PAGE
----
At the time, most states did not hold presidential primaries, and even the ones that did often threw their votes to a local “favorite son” (such as the state’s own governor or senator) who could never attract enough votes across the nation to win the nomination. As a result, the real nomination contest took place at party conventions, where delegates pledged to a particular candidate who could never win a majority might negotiate with representatives of opposing campaigns to see which of the more promising candidates might best represent their interests. This type of nomination process tended to favor experienced, consensus-minded candidates, since no one could win the nomination without appealing to a broad cross-section of the party across multiple regions.
Today a populist figure like Long would probably not hesitate to mount a primary challenge against an incumbent, but that was inconceivable in the 1930s, since the party conventions would be highly unlikely to give the presidential nomination to such a maverick. So, instead, Long was expected to run a third-party campaign and act as a spoiler in the race – or, as Roosevelt feared, throw the country into chaos to the point where people were ready to proclaim him dictator. The idea may have been far-fetched, but the thought that the leaders of the Democratic Party (or the Republican Party, for that matter) would ever consider giving the party nomination to a populist demagogue was even more unbelievable. If Long had any hope at all of running a viable presidential campaign, that hope would come through a third-party run, not through the conventions of either of the two major parties.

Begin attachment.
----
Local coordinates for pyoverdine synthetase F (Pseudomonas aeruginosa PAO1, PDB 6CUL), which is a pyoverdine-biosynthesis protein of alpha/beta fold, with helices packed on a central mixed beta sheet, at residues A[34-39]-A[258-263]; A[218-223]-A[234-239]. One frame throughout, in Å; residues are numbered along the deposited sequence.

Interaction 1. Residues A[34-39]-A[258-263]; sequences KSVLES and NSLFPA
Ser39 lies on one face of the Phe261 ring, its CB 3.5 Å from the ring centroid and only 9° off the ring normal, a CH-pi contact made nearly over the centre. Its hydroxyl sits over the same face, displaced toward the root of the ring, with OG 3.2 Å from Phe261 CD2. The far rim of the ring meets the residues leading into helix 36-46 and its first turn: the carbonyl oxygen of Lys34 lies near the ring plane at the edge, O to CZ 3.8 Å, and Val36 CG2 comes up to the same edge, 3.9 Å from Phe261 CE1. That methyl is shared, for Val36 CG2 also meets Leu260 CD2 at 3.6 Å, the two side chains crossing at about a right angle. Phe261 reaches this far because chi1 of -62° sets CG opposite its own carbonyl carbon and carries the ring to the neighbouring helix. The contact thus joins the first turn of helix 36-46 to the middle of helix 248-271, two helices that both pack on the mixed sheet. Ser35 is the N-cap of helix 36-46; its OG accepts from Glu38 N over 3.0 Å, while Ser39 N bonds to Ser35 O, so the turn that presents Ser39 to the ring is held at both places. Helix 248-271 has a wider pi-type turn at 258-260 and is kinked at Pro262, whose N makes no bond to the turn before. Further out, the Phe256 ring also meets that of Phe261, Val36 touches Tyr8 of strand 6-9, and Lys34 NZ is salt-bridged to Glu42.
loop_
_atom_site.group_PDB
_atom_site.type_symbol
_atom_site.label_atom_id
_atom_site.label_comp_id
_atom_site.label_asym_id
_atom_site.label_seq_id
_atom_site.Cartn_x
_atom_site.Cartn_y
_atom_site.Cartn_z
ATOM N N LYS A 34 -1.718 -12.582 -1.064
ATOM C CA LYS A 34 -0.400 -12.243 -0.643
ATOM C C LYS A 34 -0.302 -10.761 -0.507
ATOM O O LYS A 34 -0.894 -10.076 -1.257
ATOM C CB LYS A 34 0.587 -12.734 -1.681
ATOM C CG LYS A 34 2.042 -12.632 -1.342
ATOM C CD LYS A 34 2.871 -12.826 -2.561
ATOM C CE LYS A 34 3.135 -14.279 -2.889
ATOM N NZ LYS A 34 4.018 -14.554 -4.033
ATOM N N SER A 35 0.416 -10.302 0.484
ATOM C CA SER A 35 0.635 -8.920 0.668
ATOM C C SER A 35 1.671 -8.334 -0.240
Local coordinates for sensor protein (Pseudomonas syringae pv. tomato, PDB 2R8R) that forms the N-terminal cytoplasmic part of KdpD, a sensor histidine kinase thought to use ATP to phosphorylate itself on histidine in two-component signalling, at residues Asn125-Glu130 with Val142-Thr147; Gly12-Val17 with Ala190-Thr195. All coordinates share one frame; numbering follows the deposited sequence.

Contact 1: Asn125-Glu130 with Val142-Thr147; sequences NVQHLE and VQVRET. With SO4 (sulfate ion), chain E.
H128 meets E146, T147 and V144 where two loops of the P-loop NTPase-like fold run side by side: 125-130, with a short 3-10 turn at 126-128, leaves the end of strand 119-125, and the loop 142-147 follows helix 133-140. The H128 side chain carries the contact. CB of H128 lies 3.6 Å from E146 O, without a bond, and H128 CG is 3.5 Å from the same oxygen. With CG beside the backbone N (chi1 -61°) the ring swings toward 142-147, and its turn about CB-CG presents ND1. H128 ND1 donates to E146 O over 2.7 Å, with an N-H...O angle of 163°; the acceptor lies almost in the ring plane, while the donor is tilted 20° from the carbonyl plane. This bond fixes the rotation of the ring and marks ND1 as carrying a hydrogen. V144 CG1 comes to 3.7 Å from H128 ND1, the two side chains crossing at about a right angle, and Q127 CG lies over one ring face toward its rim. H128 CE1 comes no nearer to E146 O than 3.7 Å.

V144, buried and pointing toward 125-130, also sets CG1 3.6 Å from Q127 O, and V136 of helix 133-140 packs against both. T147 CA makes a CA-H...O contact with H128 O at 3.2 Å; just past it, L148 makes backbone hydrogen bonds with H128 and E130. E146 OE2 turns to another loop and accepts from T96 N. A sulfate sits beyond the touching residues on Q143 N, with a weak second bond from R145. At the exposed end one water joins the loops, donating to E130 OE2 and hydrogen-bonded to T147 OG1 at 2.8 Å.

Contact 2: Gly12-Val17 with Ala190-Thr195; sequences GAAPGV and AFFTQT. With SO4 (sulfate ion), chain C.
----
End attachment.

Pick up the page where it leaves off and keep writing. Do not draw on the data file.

All of that changed in the 1970s, when party primaries across the nation began to replace the convention negotiations as the path to the White House. The move seemed much more democratic – and it probably was. Progressives had advocated the direct primary for decades.
But voters in party primaries often held more extreme views than convention delegates had – if not a different set of concerns altogether. When party conventions controlled the nomination process, they could easily ignore the views of religious demagogues on the radio or fundamentalist diatribes in religious periodicals. But as soon as the presidential primaries replaced the convention nomination process, primary voters began demanding that presidential contenders answer their questions about culture-war issues such as abortion and even evolution.
Grassroots movements pushed a political agenda that conventional party leaders didn’t want – but ultimately had to accept. At a time when mainstream Republican leaders favored immigration reform legislation that would offer amnesty for undocumented immigrants already in the United States, Republican voters at the grassroots protested and launched the Tea Party to change the GOP’s direction. The movement eventually found a champion for its cause in Donald Trump.
If traditional party leaders had controlled the nomination process in tightly run party conventions (as they did in the 1930s), the 2016 presidential election would have been a very different contest – and so, by extension, would 2020 and 2024. In November 2016, voters in the presidential election would have faced the choice between an immigration moderate like Jeb Bush (or maybe, if more strident conservatives had had their way at the Republican convention, Marco Rubio) and a centrist establishment Democrat like Hillary Clinton (who would not have had to worry about a serious primary challenge from a democratic socialist like Bernie Sanders).
Either Trump or another anti-establishment, immigration hardliner from the Tea Party might have mounted a third-party challenge to the establishment candidates, but at most, that candidate could have acted as a spoiler in the race; no third-party candidate could have actually won the presidency. And since it is certain that the 2016 Republican Party establishment would never have nominated Donald Trump, it’s equally certain that Trump could never have become president under the old convention system – and the party realignment that happened as a result of Trump’s election would not have been able to occur. Nor would the United States currently be facing the possibility of an authoritarian turn if the likely Republican presidential nominee wins the general election.